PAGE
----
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Resource Center You could be pulled off the road if you’re not compliant with the ELD rule

You could be pulled off the road if you’re not compliant with the ELD rule

March 28, 2018 Ashley Preston

The ELD rule’s “soft enforcement” period has ended, and if you’re not exempt, or you’re not ready, your vehicle could be pulled out of service.

That’s because the ELD rule is being fully enforced as of April 1, 2018.

The Commercial Vehicle Safety Alliance, which is made up of the officers who enforce trucking and bus regulations, started issuing citations to drivers for not having ELDs on December 18, 2017, when the rule officially went into effect. However, it informed the FMCSA that officers wouldn’t start pulling vehicles off the road until April 2018 to give carriers and drivers time to adjust to the new requirement.

Now though, officers will pull vehicles off the road. The FMCSA says truckers cited for not complying with the ELD mandate will be placed out of service for 10 hours. Once the 10-hour period is up, the FMCSA expects to be flexible about letting a driver get back on the road to make the delivery if they at least have a paper log.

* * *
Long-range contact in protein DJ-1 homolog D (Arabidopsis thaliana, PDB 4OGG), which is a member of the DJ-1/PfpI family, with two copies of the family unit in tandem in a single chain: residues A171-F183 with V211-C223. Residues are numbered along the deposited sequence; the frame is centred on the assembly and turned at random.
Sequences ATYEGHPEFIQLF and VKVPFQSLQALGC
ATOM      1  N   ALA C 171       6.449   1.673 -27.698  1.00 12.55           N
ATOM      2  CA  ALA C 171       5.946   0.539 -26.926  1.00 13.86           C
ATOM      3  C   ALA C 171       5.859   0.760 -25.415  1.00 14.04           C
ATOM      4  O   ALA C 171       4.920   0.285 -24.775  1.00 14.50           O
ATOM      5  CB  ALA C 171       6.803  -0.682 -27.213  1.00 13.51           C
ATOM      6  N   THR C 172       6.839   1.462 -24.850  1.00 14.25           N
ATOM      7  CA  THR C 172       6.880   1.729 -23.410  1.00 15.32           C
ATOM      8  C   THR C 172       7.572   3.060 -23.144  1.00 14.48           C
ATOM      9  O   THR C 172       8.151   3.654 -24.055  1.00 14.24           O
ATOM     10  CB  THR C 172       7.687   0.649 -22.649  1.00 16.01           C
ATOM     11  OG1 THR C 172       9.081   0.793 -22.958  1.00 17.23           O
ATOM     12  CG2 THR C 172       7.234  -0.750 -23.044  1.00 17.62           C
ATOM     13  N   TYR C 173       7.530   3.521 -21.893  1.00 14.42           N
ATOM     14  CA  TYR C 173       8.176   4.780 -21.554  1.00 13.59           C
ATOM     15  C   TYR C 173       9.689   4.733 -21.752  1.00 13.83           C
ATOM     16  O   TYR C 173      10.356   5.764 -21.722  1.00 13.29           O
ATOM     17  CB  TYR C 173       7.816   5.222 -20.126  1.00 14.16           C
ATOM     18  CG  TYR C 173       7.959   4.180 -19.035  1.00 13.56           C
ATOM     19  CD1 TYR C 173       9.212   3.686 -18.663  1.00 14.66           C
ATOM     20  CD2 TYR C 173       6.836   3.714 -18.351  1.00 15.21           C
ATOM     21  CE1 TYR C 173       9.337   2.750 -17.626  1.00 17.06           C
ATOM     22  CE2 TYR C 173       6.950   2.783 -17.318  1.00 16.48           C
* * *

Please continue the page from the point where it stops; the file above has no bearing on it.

The driver will have to be in compliance with the ELD rule before leaving for their next trip.

ELD violations can affect CSA scores now.

During the soft enforcement period, inspectors handed out 395.22(a) violations with no CSA points and made note on inspection reports if they found a driver who didn’t have an ELD but was using paper reports. Officials say around 30,000 of those violations were handed out since the mandate went into effect in December.